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This article is written by a student writer from the Her Campus at U Penn chapter.

If I had been told everything that would happen in 2020 during January of that year, I would’ve probably stared at you in shock. 

I don’t think anyone could have anticipated the events of 2020: a global pandemic, devastating storms, threatening wildfires, an incredibly close presidential election, social and political turmoil, and more. It’s unreal to think about how a year ago, life was so different — for everyone. People traveled with little to no concern for their health. Masks weren’t a necessity when leaving the house. We could see our loved ones in person. 

There’s no doubt that 2020 was awful — it resulted in the deaths of millions of people, a damaged environment, and civil unrest.  We’ve all been forced to adapt to a new way of living. 

However, there’s light at the end of the tunnel. 

Already, coronavirus vaccines are being brought to healthcare workers. People are beginning to realize the disastrous effects of climate change. People have discovered the power of using their voices as citizens to protest, vote, and incite change. We now realize the importance of cherishing the moment while we can. 

In some ways, 2020 taught us to never take things for granted, no matter how small — the ability to travel, see friends in person, attend events and concerts, and learn in a classroom. As a society, we’re now more resilient. We understand the importance of social distancing in order to keep others safe. We recognize we must address climate change, political ambivalence, and police brutality. We’ve adapted to new ways of socializing — nearly every aspect of our lives has moved to a virtual environment.  

While these aren’t the most ideal circumstances, we made it through. We managed to attend classes and meetings via Zoom, regularly wear masks, not return home for the holidays, and follow quarantine procedures. We were lucky. Some of us may have had the misfortune of contracting coronavirus, or had a loved one who did, but we’re still here.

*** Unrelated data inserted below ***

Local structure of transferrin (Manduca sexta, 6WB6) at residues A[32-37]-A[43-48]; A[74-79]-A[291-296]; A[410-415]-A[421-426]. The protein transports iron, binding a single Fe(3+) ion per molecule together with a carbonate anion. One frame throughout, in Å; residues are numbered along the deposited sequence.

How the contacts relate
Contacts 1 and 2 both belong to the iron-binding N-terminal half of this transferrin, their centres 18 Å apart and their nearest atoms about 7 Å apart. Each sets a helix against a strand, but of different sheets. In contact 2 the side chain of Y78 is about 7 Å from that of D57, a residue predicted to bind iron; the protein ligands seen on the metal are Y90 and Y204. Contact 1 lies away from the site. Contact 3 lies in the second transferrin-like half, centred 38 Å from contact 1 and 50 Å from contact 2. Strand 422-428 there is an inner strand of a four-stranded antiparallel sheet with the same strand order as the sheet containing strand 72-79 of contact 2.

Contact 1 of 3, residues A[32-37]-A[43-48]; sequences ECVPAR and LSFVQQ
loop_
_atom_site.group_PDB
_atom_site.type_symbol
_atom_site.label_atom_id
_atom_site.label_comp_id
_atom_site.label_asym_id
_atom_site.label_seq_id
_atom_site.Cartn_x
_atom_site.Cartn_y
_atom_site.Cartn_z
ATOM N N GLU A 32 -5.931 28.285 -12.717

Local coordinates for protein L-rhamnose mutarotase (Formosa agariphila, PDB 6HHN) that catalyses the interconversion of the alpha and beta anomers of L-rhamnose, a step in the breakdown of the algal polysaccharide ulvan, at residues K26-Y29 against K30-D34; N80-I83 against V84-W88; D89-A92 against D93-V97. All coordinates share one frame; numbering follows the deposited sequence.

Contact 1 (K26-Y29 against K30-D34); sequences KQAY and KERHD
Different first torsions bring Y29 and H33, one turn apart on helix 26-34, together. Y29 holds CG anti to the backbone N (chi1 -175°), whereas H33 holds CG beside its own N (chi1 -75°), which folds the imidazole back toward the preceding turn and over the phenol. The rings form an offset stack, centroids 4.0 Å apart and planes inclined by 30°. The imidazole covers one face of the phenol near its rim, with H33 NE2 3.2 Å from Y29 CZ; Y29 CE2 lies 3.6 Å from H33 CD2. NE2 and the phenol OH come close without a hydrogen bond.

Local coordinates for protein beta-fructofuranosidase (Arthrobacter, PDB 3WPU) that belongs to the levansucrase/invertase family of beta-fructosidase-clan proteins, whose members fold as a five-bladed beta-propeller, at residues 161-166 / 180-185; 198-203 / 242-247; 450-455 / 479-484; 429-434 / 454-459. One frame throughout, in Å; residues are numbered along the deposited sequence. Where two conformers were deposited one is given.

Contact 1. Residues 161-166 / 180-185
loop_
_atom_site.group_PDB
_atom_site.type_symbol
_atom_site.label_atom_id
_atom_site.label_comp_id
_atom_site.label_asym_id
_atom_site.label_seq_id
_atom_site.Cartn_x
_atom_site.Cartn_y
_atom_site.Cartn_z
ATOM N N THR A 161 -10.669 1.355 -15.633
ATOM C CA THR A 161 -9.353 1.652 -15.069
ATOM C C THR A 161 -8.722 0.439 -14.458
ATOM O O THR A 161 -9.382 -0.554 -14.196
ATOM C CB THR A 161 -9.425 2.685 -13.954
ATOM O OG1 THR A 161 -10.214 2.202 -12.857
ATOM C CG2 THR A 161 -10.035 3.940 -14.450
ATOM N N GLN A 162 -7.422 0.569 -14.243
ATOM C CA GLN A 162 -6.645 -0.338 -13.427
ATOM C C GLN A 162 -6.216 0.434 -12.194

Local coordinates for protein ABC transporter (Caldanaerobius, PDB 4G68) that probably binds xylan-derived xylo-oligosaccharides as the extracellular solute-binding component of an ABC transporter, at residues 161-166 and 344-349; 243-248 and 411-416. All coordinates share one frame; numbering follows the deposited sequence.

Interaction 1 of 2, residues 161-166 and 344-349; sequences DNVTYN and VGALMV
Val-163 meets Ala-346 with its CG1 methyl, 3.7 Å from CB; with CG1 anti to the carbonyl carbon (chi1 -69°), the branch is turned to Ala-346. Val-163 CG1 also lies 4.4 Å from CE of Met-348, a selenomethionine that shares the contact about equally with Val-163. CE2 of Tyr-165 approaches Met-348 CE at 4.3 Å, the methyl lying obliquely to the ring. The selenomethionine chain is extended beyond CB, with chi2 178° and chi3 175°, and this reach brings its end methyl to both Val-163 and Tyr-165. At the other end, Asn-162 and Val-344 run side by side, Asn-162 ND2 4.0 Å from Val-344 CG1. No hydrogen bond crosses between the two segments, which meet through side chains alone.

Despite all the challenges and issues from 2020 that still exist, we’re now in the middle of a new year. 2020 forced us to adapt and cope, and hopefully taught us to come together as a community and look out for those who are less fortunate than us.

2021 will be better because we have learned how to deal with the most devastating, complicated problems last year with courage and fortitude.

Of course, the lifestyle changes brought about by 2020 will most likely remain. Wearing masks and following social distancing precautions will still be necessary in our every day. However, these restrictions will become less and less foreign as they remind us to keep ourselves and the ones we care about safe. While the situation may still be far from normal and often feels uncomfortable, most of us now realize this is what must be done to ensure a COVID–free future. 

And once normalcy returns — and it will one day — people will be far more grateful to experience moments of their lives they may have previously taken for granted. In the future, we’ll appreciate and reflect on the memories we missed out on in 2020: in-person Thanksgivings, walking across the stage at graduation, traveling the world, and spending time with those who are most important. For those of us who missed those chances, 2021 brings a fresh start to make new memories. 

2020 will be remembered as a pivotal year in history, but that doesn’t mean the future has to follow suit. People all over the world have faced obstacles no one could have even imagined, but through the process we’ve hopefully learned to be better — more open-minded, compassionate, and adaptable. 

For now, don’t lose hope. The best is yet to come!

Emily is a senior at the University of Pennsylvania studying Biology, and she also loves reading, writing, and learning languages. Outside of Her Campus, Emily works in a research lab at the Children's Hospital of Philadelphia and hopes to become a doctor one day! In her free time, she can be found playing tennis, looking for concerts in Philly, or buying more candles she probably doesn't need.